Local gardening with Kat: bananas – it’s time to split! - The Community Leader and Real Estate New and Views

Photos by Kat Pearson.


Wynnum horticulturist and gardening enthusiast Kat Pearson talks about bananas this month and explores the good, the bad, and the ugly side of this fruit.

“They’ll be fine; I’ll keep them under control.” Even when I know it’s a bad idea, and I suspect I’ll regret it later, I’m always the optimist. But now my bananas must go! Just like the heliconias, which turned my side passage into a jungle, and the native raspberry, which turned the back garden into a prickly nightmare (and still gave me no fruit!). The bananas have become too big and too unwieldy, and even though they didn’t succumb to the storms over Christmas, their very precarious lean is the cause of much anxiety.

They’ve done well; I’ve had three bunches in about a year and a half, but, as the voice in my head told me at the time, bananas are really not suited to the middle of an ornamental garden bed. Mine are also five metres tall, because I had to have lady fingers and I couldn’t find a dwarf cultivar. It has become rather perilous to harvest a 40kg bunch of bananas from heights higher than my ladder, amongst a myriad of other ‘precious plants’. It’s been a relationship-building exercise with my husband; let’s just say that!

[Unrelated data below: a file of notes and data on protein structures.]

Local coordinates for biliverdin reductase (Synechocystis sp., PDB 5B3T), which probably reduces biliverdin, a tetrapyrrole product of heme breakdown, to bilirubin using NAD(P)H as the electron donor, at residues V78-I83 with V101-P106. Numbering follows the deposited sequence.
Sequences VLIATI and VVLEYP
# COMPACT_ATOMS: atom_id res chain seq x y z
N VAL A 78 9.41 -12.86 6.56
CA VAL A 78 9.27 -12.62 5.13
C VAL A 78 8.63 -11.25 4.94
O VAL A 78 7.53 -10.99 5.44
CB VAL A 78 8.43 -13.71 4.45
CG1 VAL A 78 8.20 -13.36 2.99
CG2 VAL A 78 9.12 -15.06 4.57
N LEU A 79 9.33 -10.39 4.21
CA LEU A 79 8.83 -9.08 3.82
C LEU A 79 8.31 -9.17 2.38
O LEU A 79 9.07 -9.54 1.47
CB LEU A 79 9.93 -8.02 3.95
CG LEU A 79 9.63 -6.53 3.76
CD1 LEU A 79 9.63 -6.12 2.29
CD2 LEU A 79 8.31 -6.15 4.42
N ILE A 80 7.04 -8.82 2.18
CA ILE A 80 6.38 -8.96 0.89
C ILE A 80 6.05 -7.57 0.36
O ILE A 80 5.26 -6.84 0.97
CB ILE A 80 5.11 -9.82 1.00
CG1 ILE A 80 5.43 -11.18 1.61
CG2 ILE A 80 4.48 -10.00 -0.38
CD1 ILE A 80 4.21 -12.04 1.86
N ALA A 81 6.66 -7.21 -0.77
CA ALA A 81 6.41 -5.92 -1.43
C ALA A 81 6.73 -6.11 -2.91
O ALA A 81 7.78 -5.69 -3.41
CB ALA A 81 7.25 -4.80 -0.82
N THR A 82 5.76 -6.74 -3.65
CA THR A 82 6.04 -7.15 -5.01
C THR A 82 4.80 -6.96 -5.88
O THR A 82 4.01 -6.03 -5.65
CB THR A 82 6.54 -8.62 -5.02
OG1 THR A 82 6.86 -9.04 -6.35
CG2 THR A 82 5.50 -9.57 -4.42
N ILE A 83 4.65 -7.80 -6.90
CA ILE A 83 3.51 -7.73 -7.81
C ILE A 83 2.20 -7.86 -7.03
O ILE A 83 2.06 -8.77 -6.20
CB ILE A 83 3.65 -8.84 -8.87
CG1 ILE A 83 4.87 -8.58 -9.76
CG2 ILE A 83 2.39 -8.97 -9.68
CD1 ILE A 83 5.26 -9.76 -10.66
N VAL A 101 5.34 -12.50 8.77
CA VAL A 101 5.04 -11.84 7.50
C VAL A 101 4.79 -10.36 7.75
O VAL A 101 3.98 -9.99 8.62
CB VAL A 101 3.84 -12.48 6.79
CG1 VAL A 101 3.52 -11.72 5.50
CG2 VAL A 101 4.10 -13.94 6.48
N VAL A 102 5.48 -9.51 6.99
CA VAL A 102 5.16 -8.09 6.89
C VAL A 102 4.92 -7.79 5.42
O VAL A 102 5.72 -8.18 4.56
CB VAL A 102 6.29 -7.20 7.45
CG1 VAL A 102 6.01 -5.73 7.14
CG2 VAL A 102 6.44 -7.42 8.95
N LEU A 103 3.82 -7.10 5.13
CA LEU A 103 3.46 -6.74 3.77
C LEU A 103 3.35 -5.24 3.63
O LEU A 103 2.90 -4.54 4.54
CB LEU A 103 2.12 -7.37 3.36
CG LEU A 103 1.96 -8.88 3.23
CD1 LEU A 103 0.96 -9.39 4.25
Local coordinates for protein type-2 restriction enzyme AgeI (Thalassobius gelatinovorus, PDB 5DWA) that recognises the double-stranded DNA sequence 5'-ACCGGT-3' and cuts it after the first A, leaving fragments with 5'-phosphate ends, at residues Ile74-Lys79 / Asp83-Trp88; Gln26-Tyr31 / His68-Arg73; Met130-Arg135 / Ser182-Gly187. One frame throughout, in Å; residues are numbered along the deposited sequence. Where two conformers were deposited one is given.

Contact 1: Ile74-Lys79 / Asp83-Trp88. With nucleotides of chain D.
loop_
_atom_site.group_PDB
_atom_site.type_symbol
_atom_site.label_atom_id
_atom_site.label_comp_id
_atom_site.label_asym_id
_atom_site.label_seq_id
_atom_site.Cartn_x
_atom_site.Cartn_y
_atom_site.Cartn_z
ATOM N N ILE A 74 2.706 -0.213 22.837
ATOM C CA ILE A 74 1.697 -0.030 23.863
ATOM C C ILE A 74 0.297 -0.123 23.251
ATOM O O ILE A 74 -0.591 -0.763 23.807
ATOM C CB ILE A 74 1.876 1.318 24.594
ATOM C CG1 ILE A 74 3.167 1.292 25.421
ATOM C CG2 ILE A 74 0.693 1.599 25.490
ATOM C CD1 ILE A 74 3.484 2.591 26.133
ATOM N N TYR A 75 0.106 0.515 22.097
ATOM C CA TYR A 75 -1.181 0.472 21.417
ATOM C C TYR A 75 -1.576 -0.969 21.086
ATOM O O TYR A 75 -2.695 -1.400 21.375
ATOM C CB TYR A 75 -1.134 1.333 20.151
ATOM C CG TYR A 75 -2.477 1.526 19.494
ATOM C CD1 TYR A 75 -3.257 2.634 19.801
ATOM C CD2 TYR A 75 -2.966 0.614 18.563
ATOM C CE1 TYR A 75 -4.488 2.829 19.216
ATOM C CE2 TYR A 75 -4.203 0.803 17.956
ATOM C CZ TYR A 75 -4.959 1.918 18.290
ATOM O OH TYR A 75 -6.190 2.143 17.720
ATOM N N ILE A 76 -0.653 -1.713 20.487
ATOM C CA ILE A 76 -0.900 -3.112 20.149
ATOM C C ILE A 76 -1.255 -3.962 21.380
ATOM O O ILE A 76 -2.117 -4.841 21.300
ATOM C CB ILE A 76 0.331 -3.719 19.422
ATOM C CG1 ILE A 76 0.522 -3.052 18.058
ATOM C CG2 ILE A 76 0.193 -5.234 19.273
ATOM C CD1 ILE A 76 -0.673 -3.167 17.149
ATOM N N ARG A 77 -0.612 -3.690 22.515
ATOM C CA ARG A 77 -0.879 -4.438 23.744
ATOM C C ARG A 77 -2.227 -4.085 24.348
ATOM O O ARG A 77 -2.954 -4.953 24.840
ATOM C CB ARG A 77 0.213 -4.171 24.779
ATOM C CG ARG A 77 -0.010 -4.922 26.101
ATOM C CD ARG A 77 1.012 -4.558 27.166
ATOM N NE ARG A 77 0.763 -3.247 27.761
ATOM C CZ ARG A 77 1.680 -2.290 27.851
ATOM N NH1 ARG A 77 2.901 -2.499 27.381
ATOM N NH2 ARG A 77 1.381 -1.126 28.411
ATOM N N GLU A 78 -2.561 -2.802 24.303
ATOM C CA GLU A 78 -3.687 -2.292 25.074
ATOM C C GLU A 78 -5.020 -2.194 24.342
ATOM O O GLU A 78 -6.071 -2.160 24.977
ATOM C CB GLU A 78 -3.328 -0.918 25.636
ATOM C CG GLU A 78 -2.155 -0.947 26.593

If you do want to grow bananas, here are some tips:

  • They are hungry and thirsty.
  • They don’t like wind. The lush tropical vibe you envision easily becomes derelict ratty leaves if you don’t protect them. When they are top-heavy with a bunch of bananas, they are easily knocked down in storms.
  • They should be kept to clumps of three: the main fruit-bearing stalk, a slightly smaller stalk, and a small pup in third place. Chop out any other suckers as far below the soil level as you can.
  • Once you harvest your bunch, that stalk will die. Instead of climbing a ladder, you can fell the whole stalk in one go – assuming you haven’t planted a multitude of ‘precious plants’ below.

I love gardening, growing my own food and plants in general. I’ve been working on our current garden in subtropical Brisbane for the last five years but have been gardening for much longer in all sorts of places. I’m an ex-engineer, recently turned horticulturist (life’s too short not to work in something you love!). I grow edibles and ornamentals in an often wild, rambling jungle, filled with birds and bugs, including a handful of pet chooks and a dog (though to be honest you’re more likely to find him inside on the couch). Find out more at www.girlinthegreen.com.au.

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